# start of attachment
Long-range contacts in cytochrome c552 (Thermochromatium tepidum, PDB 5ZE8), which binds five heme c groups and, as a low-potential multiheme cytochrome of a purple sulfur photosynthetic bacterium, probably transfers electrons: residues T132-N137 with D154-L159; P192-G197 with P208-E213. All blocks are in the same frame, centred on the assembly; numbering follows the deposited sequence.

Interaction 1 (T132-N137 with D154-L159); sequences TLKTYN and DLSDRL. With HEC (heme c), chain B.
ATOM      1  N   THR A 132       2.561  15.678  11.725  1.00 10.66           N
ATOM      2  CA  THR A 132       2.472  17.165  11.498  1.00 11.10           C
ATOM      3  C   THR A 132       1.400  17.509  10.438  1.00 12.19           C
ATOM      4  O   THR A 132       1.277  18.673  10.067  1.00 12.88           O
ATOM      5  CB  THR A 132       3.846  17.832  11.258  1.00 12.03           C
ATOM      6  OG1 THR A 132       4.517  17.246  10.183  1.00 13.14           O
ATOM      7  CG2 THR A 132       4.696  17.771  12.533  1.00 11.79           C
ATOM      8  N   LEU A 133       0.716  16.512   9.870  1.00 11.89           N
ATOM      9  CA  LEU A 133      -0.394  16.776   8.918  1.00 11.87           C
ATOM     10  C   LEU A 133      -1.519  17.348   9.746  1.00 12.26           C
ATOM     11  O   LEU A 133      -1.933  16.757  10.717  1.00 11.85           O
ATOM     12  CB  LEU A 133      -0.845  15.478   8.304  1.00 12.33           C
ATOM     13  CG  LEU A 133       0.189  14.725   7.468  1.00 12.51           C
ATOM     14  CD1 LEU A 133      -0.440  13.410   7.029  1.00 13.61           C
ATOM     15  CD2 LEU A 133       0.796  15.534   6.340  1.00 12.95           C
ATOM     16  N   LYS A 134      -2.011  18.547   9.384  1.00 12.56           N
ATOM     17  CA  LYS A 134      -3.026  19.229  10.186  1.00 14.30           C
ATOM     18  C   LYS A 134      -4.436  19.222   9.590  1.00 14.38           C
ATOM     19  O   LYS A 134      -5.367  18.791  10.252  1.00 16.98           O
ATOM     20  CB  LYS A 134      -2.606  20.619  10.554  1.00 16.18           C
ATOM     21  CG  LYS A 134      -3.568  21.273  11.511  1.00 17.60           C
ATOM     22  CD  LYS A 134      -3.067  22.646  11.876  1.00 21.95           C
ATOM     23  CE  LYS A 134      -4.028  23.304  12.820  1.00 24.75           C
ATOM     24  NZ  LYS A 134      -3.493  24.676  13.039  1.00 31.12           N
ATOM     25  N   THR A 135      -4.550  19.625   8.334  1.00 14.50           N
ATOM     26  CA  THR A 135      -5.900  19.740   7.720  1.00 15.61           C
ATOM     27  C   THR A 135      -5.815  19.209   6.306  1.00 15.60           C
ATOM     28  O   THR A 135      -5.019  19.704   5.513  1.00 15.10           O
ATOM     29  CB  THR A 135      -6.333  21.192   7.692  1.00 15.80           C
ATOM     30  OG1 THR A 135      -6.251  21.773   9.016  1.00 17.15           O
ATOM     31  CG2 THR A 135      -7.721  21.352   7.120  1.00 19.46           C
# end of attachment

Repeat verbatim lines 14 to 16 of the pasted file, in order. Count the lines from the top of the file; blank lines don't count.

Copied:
ATOM     12  CB  LEU A 133      -0.845  15.478   8.304  1.00 12.33           C
ATOM     13  CG  LEU A 133       0.189  14.725   7.468  1.00 12.51           C
ATOM     14  CD1 LEU A 133      -0.440  13.410   7.029  1.00 13.61           C